Trump impeachment: Mitch McConnell is about to violate two oaths

Trump impeachment: Mitch McConnell is about to violate two oaths

Kent Greenfield  |  Opinion contributor Updated 10:02 a.m. PST Dec. 26, 2019

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We Kentuckians know that our word is our bond. Oaths are the most solemn of promises, and their breach results in serious reputational — and sometimes legal — consequences.

President Donald Trump will soon be on trial in the Senate on grounds that he breached one oath. Senate Leader Mitch McConnell is about to breach two.

The Constitution mentions an oath only three times in its main body. The most famous is the oath the president swears upon taking office, set out word for word in Article II. That article is otherwise quite vague and abstract in describing the president’s powers and obligations. Constitutional scholars have debated for 200 years what the “executive power” means, for example.

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But the framers of the Constitution thought the specific words of the oath mattered, and every president has sworn to “faithfully execute the Office of the President … and … preserve, protect and defend the Constitution.” (When Chief Justice John Roberts flubbed the words in President Barack Obama’s first inauguration in 2008, they performed a do-over the next day.)

The core of this presidential oath is faithfulness. This promise mirrors the responsibility mentioned later in Article II that the president “shall take care that the Laws be faithfully executed.” These are the only two times in the Constitution that faithfulness is mentioned. It is the central presidential obligation. The opposite of faithfulness? Corruption and abuse of power. And those constitutional sins, of course, are exactly the basis of the House’s vote to impeach President Trump and will be the focus of the Senate’s trial.

A second oath in the Constitution is in Article VI, which requires all state and federal officers to swear an “Oath … to support this Constitution.” This was a big deal to the framers. The Constitution was the “supreme law of the Land” and even state officials were henceforth “bound by Oath” to it. Like all U.S. senators, congressional representatives, state governors and judges, and other officials, Sen. Mitch McConnell took this oath when he took office.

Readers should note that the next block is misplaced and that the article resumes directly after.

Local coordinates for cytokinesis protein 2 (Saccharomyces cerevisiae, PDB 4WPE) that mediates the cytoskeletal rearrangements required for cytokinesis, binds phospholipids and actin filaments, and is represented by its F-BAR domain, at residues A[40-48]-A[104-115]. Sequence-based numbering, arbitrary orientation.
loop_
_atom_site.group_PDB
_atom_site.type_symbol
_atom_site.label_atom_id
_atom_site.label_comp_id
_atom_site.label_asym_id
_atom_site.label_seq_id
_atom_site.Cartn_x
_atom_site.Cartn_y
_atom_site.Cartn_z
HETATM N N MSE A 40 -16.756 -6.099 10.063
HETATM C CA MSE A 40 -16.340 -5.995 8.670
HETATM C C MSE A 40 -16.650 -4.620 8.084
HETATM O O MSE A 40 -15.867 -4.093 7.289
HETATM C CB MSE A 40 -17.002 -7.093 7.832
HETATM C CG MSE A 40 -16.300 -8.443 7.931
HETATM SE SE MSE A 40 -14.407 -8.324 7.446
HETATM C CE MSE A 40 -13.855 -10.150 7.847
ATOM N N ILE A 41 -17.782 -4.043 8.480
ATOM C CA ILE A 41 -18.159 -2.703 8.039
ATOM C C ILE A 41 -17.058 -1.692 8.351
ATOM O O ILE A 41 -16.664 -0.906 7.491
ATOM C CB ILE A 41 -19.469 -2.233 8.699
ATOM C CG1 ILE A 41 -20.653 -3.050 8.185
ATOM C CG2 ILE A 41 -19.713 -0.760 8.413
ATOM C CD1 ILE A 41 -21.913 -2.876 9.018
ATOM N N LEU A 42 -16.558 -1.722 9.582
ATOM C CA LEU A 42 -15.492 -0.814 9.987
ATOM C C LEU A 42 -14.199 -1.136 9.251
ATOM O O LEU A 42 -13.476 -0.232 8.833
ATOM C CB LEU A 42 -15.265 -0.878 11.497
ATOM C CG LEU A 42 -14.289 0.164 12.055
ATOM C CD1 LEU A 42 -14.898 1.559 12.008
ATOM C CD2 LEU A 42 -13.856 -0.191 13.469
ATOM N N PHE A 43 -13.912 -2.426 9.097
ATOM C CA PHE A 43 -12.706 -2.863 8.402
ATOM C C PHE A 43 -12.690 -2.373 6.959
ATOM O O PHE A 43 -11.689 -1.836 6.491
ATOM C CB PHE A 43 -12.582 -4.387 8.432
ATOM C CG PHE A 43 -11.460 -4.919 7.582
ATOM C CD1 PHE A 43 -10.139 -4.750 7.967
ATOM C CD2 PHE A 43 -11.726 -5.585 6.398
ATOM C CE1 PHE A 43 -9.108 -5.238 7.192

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The third oath is the rarest. In Article I, the Constitution gives the Senate the “sole” power to “try all impeachments,” and the Constitution requires that “when sitting for that Purpose, they shall be on Oath or Affirmation.” This special oath only kicks in when the Senate tries an impeachment, and this will be only the third time when a president has been so tried. The framers wanted to make sure the Senate would never take such a trial lightly — this oath requirement is over and above the oath each senator has already taken to support the Constitution.–PEARL_02.jpg?crop=3191,2393,x228,y7 4:3,–PEARL_02.jpg?crop=1800,2400,x1344,y0 3:4,–PEARL_02.jpg?crop=3599,2024,x0,y78 16:9″ image-alt=”Sen. Mitch McConnell was a guest speaker at University of Louisville on Friday afternoon.” credit=”Marty Pearl/Special to Courier Journal, Marty Pearl/Special to Courier Journal” caption=”Sen. Mitch McConnell was a guest speaker at University of Louisville on Friday afternoon.” orientation=”horizontal” caption-open=”” data-module-load-event-fired=”true” data-module-loaded=”true” style=”max-width: 100%;”>